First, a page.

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7th Congress of the European Federation of National Associations of Orthopaedics and Traumatology, Lisbon - 4-7 June, 2005


Introduction: Despite advances in endoprosthesis fixation by implant surface alteration, the problem of aseptic implant loosening still exists. Especially in patients with revisions osseointegration and filling of gaps at the bone-implant interface is mandatory for implant survival. Simple BMP-2 immersion has been introduced previously to act as an osteoinductive coating for advanced osseointegration. However, because of the uncontrolled release kinetics and subsequent molecular action and activity of BMP-2, purely osteoinductive actions are hard to differentiate from osteoclastic BMP-actions leading to bone remodelling, which could counteract the implant fixation process and might be the reason for failed attempts to use BMP-2 for implant fixation. In this study we investigated the osteoinductive potency of BMP-2 bound to titanium surfaces by a highly controlled molecular coupling with specifically designed polymers, allowing a slow controlles release kinetics. We present the first results of two different polymers that were implanted in the tibia and femora of New Zealand White Rabbits.

Methods: In this study we designed cylindrical titanium-implants with an inner thread (Ti6-Alï·& #8220;4V, 3 mm hight x 3 mm diameter) and an electropolished outer surface that were coated with different polymers. The polymers were fixed to the surface using the photochemical method of grafting. The implants were implanted in the proximal tibia and distal femora of New Zealand White Rabbits. The anatomical locations of the implants were alternated to test their osseointegration in different quality of bone (cancellous vs. cortical bone). After 4 weeks the animals were sacrificed and DEXA-scans (Dual-energy X-ray absorptiometry), micro-CT and histological analysis were performed. ANOVA and t-test were used for statistic analysis.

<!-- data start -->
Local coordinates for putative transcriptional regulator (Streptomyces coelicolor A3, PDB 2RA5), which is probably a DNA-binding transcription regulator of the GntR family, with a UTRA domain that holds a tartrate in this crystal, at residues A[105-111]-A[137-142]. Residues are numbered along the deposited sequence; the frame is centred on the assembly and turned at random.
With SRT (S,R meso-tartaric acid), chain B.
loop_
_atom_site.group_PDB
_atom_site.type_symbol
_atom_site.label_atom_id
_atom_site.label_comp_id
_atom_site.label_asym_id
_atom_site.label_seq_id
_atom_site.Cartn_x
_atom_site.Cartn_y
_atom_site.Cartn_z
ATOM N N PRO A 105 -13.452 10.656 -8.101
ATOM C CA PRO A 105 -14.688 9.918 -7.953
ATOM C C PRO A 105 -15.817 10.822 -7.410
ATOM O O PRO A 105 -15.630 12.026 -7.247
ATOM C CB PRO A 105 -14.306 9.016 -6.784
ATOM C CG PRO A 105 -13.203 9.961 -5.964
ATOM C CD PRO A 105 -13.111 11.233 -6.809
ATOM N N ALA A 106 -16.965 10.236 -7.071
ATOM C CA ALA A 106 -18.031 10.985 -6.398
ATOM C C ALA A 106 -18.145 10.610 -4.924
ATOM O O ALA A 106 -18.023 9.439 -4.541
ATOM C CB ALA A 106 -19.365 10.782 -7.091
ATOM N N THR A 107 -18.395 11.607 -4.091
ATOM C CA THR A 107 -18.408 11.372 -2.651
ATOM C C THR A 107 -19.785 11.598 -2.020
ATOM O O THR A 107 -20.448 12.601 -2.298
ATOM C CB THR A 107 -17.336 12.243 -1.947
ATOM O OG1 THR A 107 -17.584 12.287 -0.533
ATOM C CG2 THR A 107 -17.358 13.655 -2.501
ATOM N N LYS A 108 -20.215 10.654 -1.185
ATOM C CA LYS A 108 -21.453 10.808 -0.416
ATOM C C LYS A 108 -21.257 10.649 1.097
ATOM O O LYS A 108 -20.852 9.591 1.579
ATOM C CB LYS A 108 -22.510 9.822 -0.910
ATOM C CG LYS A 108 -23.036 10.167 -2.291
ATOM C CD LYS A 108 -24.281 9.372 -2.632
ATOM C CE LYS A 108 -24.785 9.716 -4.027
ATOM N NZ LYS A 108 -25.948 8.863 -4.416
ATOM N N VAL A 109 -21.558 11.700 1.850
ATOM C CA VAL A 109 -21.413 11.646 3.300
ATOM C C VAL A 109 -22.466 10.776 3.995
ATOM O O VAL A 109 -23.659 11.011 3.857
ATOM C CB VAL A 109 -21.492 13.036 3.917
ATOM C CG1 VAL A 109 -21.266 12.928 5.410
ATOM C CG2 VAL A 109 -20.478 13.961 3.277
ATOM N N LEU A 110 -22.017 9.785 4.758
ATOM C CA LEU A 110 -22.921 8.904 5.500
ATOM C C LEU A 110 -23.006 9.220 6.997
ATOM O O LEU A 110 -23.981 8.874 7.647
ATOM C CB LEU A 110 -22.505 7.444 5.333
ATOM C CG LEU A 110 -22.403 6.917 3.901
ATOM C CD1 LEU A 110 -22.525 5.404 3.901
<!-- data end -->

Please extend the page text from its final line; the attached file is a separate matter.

Results: In high-resolution DEXA-scans we found a difference in bone mineral density (BMD) between PVBP and a control implant in the distal femora (PVBP 0,720 g/cm², control 0,661 g/cm²) and in the proximal tibia (PVBP 0,633 g/cm², control 0,431 g/cm²) with an increase of bone mineral density. In the histological investigation we found an increase of osteoblasts around the implants coated with PVBP and PVBP-Co-Acryloxysuccimid. Furthermore, the micro-CT scans showed an increase of BV/TV (bone volume/total volume) for both polymers.

Discussion: In this study we present the first results of the investigation of polymer-coated titanium-implants implanted in the proximal tibia and distal femora of New Zealand White Rabbits. The results of DEXA-scans, micro-CT and histological analysis showed an increase of osseointegration. We suggest that controlled release kinetics after coupling of these polymers with BMP-2 can additionally increase osseointegration. To get a closer look on the polymers, their characteristics in-vivo, and coupling with BMP-2 further investigations are conducted.

Theses abstracts were prepared by Professor Roger Lemaire. Correspondence should be addressed to EFORT Central Office, Freihofstrasse 22, CH-8700 Küsnacht, Switzerland.